Additional Participants

Post-doc

Francois Baril-Robert

Graduate Student

Xiaobo Li
David Welch

Undergraduate Student

Aaron Nicholas
Michael Record
Linda Wong
Nathan Cookson
Matthew Furman

Organizational Partners

University North Texas
Simon Fraser University
Franklin and Marshall College
College of William and Mary
University of Karlsruhe
The American University of Sharjah

Project Period

August 15, 2007-July 31, 2011

Level of Access

Open-Access Report

Grant Number

0715266

Submission Date

9-20-2011

Abstract

This award in the Inorganic, Bioinorganic and Organometallic Chemistry program supports Dr. Howard Patterson at the University of Maine at Orono to investigate d8-d10 exciplexes exhibiting multiple excimeric emissions that can be tuned across the UV and visible regions by: site-selective excitation, temperature, varying the concentration in solution or the solid state (alkali halide hosts), and/or controlled laser irradiation that leads to reversible write/read/erase changes. Photophysical, photochemical, and computational studies will be performed in order to assess the factors that are important for establishing structure-luminescence relationships in tunable systems. The broad tunability previously observed in d10-d10 complexes will be extended to d8-d10 exciplexes in order to determine the dependence of tunability on the following factors: a) cations of different charge (+1, +2, +3); b) different d8-d10 metal ions; c) complexes prepared from different solvents; and d) the thiocyanate ligand (SCN-) vs. cyanide (CN-) ligand. Photophysical energy transfer studies will be investigated between d8-d10 donor exciplexes and lanthanide ion acceptors. The photochemical reactions of the luminescent metal-metal bonded exciplexes will be studied in the solid state and doped in alkali halides at room and cryogenic temperatures. At the heart of the investigation are time-independent and time-resolved luminescence studies, thermal analysis, Raman scattering and infrared analysis, X-ray and neutron scattering structural studies, and electronic structure calculations. The project is expected to provide a) criteria for tunable systems with strong luminescence intensities; b) new luminescent exciplexes; and c) new insights into closed-shell metallophilic interactions. A better understanding of these factors will aid in the design of tunable solidstate systems for photonic applications.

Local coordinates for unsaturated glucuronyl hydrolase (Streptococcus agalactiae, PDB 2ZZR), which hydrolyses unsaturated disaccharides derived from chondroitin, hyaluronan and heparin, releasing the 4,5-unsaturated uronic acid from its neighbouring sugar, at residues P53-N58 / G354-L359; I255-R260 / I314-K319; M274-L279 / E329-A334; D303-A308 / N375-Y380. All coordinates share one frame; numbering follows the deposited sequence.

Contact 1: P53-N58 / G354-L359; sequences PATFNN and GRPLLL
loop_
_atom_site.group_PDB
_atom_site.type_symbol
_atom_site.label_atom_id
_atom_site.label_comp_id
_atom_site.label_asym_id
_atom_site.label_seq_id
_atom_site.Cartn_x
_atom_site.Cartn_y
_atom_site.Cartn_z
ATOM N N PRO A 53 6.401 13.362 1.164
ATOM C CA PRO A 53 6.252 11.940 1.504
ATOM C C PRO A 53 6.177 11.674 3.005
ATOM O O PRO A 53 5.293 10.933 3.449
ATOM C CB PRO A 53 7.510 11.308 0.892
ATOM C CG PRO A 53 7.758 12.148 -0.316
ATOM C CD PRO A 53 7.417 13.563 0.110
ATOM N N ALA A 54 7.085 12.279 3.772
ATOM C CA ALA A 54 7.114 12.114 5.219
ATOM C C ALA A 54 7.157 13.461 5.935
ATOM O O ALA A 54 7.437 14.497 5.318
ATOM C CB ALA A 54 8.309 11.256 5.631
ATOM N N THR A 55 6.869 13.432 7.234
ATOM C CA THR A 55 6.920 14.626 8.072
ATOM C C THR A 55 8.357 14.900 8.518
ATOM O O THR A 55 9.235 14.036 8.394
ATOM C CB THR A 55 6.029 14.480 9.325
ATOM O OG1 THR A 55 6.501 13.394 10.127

The results of this research will provide useful information that can lead to the design of new solid state tunable photonic systems and other useful devices based on the luminescent phenomena. Training of undergraduates, graduate students, and post-doctoral researchers in a variety of instruments and techniques that will be important in nanoscale science and engineering will also be provided through the proposed research.

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